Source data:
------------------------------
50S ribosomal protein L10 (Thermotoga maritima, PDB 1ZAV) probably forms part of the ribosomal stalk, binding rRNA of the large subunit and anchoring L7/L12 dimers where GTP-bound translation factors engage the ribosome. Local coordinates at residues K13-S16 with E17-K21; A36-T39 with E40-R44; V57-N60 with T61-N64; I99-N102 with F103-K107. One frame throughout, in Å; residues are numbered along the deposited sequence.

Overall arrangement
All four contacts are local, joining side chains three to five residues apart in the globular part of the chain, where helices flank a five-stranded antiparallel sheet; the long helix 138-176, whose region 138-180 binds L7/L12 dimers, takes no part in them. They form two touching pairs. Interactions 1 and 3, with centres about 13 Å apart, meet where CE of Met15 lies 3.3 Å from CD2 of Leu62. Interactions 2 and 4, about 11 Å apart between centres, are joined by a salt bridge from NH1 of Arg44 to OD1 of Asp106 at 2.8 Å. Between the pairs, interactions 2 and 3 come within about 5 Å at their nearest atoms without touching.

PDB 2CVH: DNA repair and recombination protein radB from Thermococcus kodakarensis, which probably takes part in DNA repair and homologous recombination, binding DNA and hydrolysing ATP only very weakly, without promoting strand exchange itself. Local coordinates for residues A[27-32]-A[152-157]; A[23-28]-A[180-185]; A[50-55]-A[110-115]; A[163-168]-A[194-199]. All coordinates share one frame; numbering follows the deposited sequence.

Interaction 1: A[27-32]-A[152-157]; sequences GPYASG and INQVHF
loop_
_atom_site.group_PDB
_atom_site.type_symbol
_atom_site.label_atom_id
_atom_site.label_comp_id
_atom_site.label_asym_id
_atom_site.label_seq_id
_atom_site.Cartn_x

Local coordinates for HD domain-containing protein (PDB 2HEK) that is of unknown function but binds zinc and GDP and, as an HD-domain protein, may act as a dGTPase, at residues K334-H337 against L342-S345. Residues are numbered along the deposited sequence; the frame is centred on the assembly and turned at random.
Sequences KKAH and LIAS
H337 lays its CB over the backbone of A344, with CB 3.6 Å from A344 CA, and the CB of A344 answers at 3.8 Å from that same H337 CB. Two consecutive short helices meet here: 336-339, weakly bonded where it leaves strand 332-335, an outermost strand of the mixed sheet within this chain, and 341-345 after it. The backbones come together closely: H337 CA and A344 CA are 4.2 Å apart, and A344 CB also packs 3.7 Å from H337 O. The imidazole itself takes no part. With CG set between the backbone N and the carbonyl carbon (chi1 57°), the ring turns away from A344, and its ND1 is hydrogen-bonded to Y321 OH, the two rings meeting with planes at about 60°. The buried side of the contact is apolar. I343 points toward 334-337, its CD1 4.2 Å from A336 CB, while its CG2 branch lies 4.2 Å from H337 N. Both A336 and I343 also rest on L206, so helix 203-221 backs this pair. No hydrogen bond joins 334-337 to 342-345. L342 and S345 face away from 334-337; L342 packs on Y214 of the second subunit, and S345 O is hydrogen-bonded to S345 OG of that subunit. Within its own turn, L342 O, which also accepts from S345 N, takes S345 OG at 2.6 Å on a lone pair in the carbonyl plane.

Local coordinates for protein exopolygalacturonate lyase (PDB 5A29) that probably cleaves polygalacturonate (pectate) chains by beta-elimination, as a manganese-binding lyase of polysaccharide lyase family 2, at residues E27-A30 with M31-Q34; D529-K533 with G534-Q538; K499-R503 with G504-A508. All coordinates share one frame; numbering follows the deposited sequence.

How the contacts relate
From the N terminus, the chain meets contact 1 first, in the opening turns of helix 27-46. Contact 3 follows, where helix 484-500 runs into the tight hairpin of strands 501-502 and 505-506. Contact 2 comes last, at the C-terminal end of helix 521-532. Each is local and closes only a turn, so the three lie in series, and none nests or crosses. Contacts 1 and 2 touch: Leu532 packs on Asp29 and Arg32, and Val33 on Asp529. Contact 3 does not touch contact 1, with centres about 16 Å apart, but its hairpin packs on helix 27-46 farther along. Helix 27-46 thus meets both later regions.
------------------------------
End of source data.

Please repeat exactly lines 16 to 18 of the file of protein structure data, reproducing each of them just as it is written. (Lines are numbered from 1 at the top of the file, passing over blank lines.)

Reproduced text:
H337 lays its CB over the backbone of A344, with CB 3.6 Å from A344 CA, and the CB of A344 answers at 3.8 Å from that same H337 CB. Two consecutive short helices meet here: 336-339, weakly bonded where it leaves strand 332-335, an outermost strand of the mixed sheet within this chain, and 341-345 after it. The backbones come together closely: H337 CA and A344 CA are 4.2 Å apart, and A344 CB also packs 3.7 Å from H337 O. The imidazole itself takes no part. With CG set between the backbone N and the carbonyl carbon (chi1 57°), the ring turns away from A344, and its ND1 is hydrogen-bonded to Y321 OH, the two rings meeting with planes at about 60°. The buried side of the contact is apolar. I343 points toward 334-337, its CD1 4.2 Å from A336 CB, while its CG2 branch lies 4.2 Å from H337 N. Both A336 and I343 also rest on L206, so helix 203-221 backs this pair. No hydrogen bond joins 334-337 to 342-345. L342 and S345 face away from 334-337; L342 packs on Y214 of the second subunit, and S345 O is hydrogen-bonded to S345 OG of that subunit. Within its own turn, L342 O, which also accepts from S345 N, takes S345 OG at 2.6 Å on a lone pair in the carbonyl plane.

Local coordinates for protein exopolygalacturonate lyase (PDB 5A29) that probably cleaves polygalacturonate (pectate) chains by beta-elimination, as a manganese-binding lyase of polysaccharide lyase family 2, at residues E27-A30 with M31-Q34; D529-K533 with G534-Q538; K499-R503 with G504-A508. All coordinates share one frame; numbering follows the deposited sequence.

How the contacts relate